Voyages to the House of Diversion
Seventeenth-Century Water Gardens and the Birth of Modern Science
February 2015 - So much to do, so little time...
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After an explosive burst of action through the chilly weeks of
January, February saw a partial retreat to the study to get to grips with 'The
Strengths and Weaknesses of the Early Stuart Monarchy'. A slightly
frustrating task as we were now in a position to further explore the
cistern down at Enstone which had been revealed by the trench to lay on
power to the site. Just a day a week was allocated to the task so after
clearing the turf and topsoil and starting to clean up what was
underneath a very curious structure indeed started to emerge. What we
had seemed to be, at first viewing, a small water proof tank enclosed by
massive stone walling. This was really quite puzzling and at an early
stage everything was very speculative. Such heavy duty construction
speaks of either a very substantial superstructure, could this have
been the foundations of a stair turret attached to the great house with
a basement cess-pit? Didn't really make sense. The other context in
which I've seen such such walling has been as seating for machinery,
water wheels or steam engines... in this location? Then again could it
have been a base for a water tower? We were going to visit one from the
seventeenth century at the Chateau de Modave in Belgium in March so
anything was possible. The simple fact was
that at that stage we had no idea what this really represented but I
it was going to become much clearer quite quickly, but then it didn't.
On the main building site work had begun to cut out the terrace on
which the house was to stand. We worked in temperatures below freezing
and had to pick away the top 5 cm. as it was frozen solid.
Starting to clean up nicely: the actuality and an interpretation.
went by before we were able to return to Enstone and work was
concentrated on removing the fill from the late 20th. century power
cable trench, that was me, while Robin started on excavating the rubble
fill to the cistern and Peter worked on defining the northern edge of
the wall to the north. Robin's efforts uncovered some curious
structural elements including a squared socket like feature against the
retaining wall to the west and an odd offset paralleling a similar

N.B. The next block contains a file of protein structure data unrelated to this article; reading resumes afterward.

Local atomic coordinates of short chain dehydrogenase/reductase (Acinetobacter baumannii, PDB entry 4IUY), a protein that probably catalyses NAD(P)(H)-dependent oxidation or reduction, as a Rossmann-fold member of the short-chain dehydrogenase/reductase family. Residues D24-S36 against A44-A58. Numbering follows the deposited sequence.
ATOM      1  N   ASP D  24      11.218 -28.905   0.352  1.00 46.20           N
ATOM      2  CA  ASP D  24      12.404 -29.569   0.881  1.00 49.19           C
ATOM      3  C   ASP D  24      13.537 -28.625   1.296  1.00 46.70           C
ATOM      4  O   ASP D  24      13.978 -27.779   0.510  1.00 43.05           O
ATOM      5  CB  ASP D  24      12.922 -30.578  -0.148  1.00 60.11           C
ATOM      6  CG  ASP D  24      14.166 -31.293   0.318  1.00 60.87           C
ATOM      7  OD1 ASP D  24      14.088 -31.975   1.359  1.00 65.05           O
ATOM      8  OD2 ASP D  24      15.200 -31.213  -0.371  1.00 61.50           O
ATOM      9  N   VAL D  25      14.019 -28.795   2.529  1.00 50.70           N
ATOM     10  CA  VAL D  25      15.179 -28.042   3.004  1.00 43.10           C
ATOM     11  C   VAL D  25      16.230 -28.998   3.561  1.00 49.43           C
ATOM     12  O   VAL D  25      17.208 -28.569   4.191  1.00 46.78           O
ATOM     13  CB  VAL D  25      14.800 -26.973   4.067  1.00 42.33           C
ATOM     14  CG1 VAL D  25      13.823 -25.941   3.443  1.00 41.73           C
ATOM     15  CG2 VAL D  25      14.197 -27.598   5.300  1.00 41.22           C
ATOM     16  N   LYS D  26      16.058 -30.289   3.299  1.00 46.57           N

narrowing of the feature on the other side. The material packed into
the cistern became much more rubbly and mortary and dense to the point
where we were struggling to establish the southern limit of the
walling. Peter found the question of the edge of the north wall equally
challenging but in the course of carefully lifting assorted spreads of
rubble came across a curious little cache consisting of a well made but
hefty bone awl, some animal bone and pottery, probably of the 17th.
century and a very nice clay pipe bowl which again be ascribed to the
opening decades of the 17th. century. What it was all doing there
precariously balanced on a piece of tile above a series of voids is
difficult to say but it resembles the material (plus clay pipe bowl)
that we identified the rubble back fill behind the terrace wall up by
the barn (See December's entry ). Unfortunately there was then another long wait (more essay time needed) before we could return to the spot.
Peter and Robin set about their appointed
Peter's curious collection.
The scene by the end of the day, lots of work done but still lots to
Meanwhile the hole for the house gets deeper as they scrape through a
band of blue clay.
Of course one of
highlights of February had to be the 'Stars and Snowdrops' day at
Hanwell, organised by the community observatory, we had several hundred
visitors, many coming as a family, to walk round the gardens, peer into
archaeological excavations, admire the snowdrops and learn more about
astronomy before ending up with tea and cake by a log fire.
The display marquee with plant stand and spoon
A smithing display gets underway.
About to hit the trail, visitors pause at the first information
cluster round the telescopes and astronomers.
Following the visitors around, coming towards the Great East Terrace
and, of course,
The quest is over, heading off for tea and cake.
Taking a break from the seventeenth
century the weekend of the 21st. / 22nd. saw us supporting the Chacombe
Archaeology Weekend. A small group of local enthusiasts have been
encouraging their community to take a more informed interest in Berry
Close, a suggestively named field next to the church. In all we spent five days on site and came up with some exciting results. You can read all about it HERE.
Work begins at Chacombe.
Amidst all the excitement at Chacombe a very wet morning at
Enstone proved equally interesting. it was raining from the outset
but a couple of hours were done before everything got just too
slippy and sloppy. However, during the course of this a couple of
things became clear. First up the fill of our cistern was actually
sorted in such a way so that we had fallen stone roof tiles to the
north with rubble and mortar and then slabs of fallen whitewashed
plaster to the south. Could this be the remains of a structure above
the tank rather than demolition material from the great house? The
structure continues to be a puzzling one, a situation made worse by the
discovery that the south side of the tank instead of having a vertical
face actually sloped up to the south at an angle of around 45 degrees.
This is very curious, could be be looking at the remains of some
kind of ornamental structure or is it something like an elaborate silt
The cistern looking west, to the right piles of roof tiles to the left
plaster and the beginnings of the sloping ramp.
Close up of the
damp ramp and adjacent stonework and rendering, looking south.
What a way to spend your birthday!